"Diego-san was developed to approximate the complexity of a human body, including the use of actuators that have similar dynamics to that of human muscles," Dr. Movellan said.

Diego-san may be the first robot baby of the new year, but with Roboy scheduled for completion in a few months, and other android infants in progress, it won't be alone in the world for long. It remains to be seen if any of them can escape the dreaded Uncanny Valley.

Source: UCSD Machine Perception Lab via David Hanson (YouTube)

About the Author
Jason Falconer Jason is a freelance writer based in central Canada with a background in computer graphics. He has written about hundreds of humanoid robots on his website Plastic Pals and is an avid gamer with an unsightly collection of retro consoles, cartridges, and controllers. All articles by Jason Falconer

What purpose can it serve? Seems like a waste of time and money, but I guess there are people with an abundance of it to waste.

Gregory Gannotti

Wow! That's the most realistic face I've seen yet! The "spooky coefficient" is rising...


They did a pretty amazing job with it. Every time someone goes into a coma for a couple weeks the hospital should stamp a fake bar code on their wrist and have this thing be their first experience with the new world just to mess with them.

"Good morning subject HN31512, it is May 2065, you have been asleep through the war and I'm here to assist you with integration into the camp"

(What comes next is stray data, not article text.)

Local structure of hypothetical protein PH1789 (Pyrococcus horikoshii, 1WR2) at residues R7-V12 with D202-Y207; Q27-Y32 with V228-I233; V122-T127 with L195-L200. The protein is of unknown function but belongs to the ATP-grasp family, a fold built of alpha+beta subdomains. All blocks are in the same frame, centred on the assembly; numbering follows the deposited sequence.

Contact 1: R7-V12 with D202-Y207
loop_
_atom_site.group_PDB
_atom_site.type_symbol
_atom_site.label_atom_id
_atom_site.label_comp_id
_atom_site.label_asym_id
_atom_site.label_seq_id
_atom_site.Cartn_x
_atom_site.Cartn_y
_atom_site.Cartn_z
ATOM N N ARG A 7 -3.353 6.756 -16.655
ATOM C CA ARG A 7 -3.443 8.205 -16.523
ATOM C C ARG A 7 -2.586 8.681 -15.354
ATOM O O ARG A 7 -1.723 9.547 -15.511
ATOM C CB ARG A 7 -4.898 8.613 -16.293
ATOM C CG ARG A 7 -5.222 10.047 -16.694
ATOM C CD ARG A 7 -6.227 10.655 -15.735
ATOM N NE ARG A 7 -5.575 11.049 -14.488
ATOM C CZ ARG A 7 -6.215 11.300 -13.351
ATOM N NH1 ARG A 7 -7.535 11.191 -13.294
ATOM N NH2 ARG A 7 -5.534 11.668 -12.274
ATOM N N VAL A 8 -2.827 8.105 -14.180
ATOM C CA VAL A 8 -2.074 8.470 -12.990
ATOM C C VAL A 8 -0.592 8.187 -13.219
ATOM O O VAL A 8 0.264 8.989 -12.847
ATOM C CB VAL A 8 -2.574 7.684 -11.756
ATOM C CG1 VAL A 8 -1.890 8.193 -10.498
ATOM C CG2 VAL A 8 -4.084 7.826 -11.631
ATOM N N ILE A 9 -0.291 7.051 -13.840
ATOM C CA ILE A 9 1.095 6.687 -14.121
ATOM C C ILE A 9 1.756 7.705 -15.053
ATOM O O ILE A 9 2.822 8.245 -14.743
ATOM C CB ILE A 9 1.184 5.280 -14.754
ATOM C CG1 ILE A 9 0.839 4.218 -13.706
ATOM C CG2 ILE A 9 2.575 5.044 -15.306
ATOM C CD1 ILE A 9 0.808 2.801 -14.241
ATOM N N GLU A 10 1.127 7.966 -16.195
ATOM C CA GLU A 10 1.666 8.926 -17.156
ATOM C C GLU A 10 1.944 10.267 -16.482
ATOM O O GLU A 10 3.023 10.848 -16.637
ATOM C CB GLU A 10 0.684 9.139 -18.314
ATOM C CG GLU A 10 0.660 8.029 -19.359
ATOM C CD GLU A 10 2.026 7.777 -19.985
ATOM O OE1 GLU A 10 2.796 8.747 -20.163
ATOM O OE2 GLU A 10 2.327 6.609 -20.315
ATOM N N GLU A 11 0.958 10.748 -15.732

Looks like it could jump out and kill ya if you didn't change its diaper on time...


For anyone doubtful that androids would ever walk among us unnoticed, imagine today's tech advanced 20 or 40 years. ... They will walk, talk, and think like us, maybe even better, while looking, feeling (to the touch), and responding quite like us if not identically. Synthetic brain tech is advancing at an astonishing rate. Of course, most robots will be made to look other than human to avoid freaking them out to avoid rejection due to the so-called "uncanny valley" effect: http://en.wikipedia.org/wiki/Uncanny_valley


We are building a future more devastating than anyone can imagine. Meet young Frankenstein.


A couple of years of development? And how many real babies around the world starved to death in that time? Humanity has some very warped priorities.


@Gannet you should probably stop visiting any tech website then... How many years of development did that computer you're using take? Does that equate to starving babies or has it saved some?

The people that think robots will surpass us may be right but I don't think we'll be far behind for long. There might be a Kurzwellian 'sigularity' where man and machine are mixed but that will only be a temporary phase. Eventually it will be genetics and engineered evolution. Better brains, stronger muscles -- without working out, higher density bones, better hearing with a wider range of frequencies, better control of eye focus and color range, tougher but more flexible skin. They all exists in other animals and I think before machines rule the world we'll rule the universe.


Is it just me, or does anyone else see the resemblance to Sheldon Cooper?